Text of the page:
This exhibition - open to the public during National Tree Week - reveals the elm treeís special relationship with the capitalís built environment, crafts and biodiversity and its fascinating London story.
Before Dutch elm disease swept through Britain, the elm was an everyday sight to Londoners. Its water resistant wood was used to underpin the arches of Old London Bridge, elm pipes carried water to the capital, Henry VIIIís doomed queen Anne Boleyn was buried in an elm coffin, while thousands of lesser mortals met their end on the gibbet of the Tyburn elm. It was also a vital part of the capitalís biodiversity, with such rare wildlife as the White-letter hairstreak butterfly depending on it for survival.
The exhibition has been organised by The Conservation Foundation and created by designers Rebecca Lucraft and Tom Stables.
A special event on Tuesday 2nd 12.30pm-2pm will see craftsman Keith Pettit demonstrating carving with elm and the woodís unique grain. Visitors can pick up a special map revealing more of London's elm heritage and places to visit.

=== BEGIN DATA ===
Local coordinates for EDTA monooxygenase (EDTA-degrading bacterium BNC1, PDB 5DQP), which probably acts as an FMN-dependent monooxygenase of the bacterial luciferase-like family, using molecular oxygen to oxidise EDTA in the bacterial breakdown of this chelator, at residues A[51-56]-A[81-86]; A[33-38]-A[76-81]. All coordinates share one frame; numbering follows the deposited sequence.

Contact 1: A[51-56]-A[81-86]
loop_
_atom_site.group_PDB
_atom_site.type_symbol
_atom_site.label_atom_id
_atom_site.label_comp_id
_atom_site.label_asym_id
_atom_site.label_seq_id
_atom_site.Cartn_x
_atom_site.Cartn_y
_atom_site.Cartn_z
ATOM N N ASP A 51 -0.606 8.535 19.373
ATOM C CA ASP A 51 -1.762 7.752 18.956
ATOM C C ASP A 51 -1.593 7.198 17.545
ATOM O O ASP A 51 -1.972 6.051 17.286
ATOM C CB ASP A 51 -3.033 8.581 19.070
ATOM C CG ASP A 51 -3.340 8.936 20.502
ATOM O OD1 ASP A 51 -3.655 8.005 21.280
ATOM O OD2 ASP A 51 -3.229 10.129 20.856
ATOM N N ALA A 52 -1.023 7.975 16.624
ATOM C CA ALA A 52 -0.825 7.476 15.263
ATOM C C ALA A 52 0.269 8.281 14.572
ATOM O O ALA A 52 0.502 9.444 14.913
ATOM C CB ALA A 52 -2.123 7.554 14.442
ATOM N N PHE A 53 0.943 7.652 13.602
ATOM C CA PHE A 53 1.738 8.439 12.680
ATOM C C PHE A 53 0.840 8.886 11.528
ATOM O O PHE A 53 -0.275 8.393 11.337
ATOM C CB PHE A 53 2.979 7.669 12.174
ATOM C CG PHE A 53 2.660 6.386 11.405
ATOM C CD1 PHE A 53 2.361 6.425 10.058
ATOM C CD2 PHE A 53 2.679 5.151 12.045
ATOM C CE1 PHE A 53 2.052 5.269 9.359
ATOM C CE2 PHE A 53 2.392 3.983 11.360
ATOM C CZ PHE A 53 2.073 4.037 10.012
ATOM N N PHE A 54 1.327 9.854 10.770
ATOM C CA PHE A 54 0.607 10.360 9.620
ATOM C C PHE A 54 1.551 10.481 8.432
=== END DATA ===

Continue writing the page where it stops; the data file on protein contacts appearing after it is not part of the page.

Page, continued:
The exhibition is supported by the Heritage Lottery Fund and is helping to celebrate the Mayor of Londonís RE:LEAF campaign and its work to protect the capitalís trees and encourage individual Londoners, businesses and organisations to plant more trees.
Many people still remember when millions of elm trees were lost to Dutch elm disease in the 1970s, transforming Londonís landscape. However their legacy lives on in the names of our streets and places, such as Nine Elms and Seven Sisters, which recognise the formidable species that once towered above them.
The capital is also still home to many surviving elms in our streets and parks, improving our biodiversity by providing important habitats for other rare species. However as part of the Ulmus Londinium project The Conservation Foundation is providing schools and groups in London with free native elm saplings as part of an experiment to unlock the mystery of why some elms survived a deadly disease that wiped out millions. To find out more on receiving free saplings contact firstname.lastname@example.org.